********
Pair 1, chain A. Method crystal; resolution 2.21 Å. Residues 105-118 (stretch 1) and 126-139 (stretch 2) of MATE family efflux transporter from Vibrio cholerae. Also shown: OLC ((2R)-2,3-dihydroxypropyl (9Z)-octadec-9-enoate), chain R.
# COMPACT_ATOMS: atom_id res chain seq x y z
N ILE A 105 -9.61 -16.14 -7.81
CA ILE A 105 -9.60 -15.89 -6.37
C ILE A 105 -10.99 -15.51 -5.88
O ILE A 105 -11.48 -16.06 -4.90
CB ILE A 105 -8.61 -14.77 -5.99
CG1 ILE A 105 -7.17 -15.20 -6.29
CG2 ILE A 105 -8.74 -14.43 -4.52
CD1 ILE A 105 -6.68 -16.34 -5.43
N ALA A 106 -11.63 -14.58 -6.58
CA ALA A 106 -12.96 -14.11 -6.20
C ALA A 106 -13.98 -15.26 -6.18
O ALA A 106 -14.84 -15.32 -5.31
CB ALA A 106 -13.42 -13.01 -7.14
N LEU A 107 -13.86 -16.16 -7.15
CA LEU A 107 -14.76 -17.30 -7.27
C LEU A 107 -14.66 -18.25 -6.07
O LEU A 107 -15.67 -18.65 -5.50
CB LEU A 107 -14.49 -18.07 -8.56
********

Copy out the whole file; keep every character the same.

Pair 1, chain A. Method crystal; resolution 2.21 Å. Residues 105-118 (stretch 1) and 126-139 (stretch 2) of MATE family efflux transporter from Vibrio cholerae. Also shown: OLC ((2R)-2,3-dihydroxypropyl (9Z)-octadec-9-enoate), chain R.
# COMPACT_ATOMS: atom_id res chain seq x y z
N ILE A 105 -9.61 -16.14 -7.81
CA ILE A 105 -9.60 -15.89 -6.37
C ILE A 105 -10.99 -15.51 -5.88
O ILE A 105 -11.48 -16.06 -4.90
CB ILE A 105 -8.61 -14.77 -5.99
CG1 ILE A 105 -7.17 -15.20 -6.29
CG2 ILE A 105 -8.74 -14.43 -4.52
CD1 ILE A 105 -6.68 -16.34 -5.43
N ALA A 106 -11.63 -14.58 -6.58
CA ALA A 106 -12.96 -14.11 -6.20
C ALA A 106 -13.98 -15.26 -6.18
O ALA A 106 -14.84 -15.32 -5.31
CB ALA A 106 -13.42 -13.01 -7.14
N LEU A 107 -13.86 -16.16 -7.15
CA LEU A 107 -14.76 -17.30 -7.27
C LEU A 107 -14.66 -18.25 -6.07
O LEU A 107 -15.67 -18.65 -5.50
CB LEU A 107 -14.49 -18.07 -8.56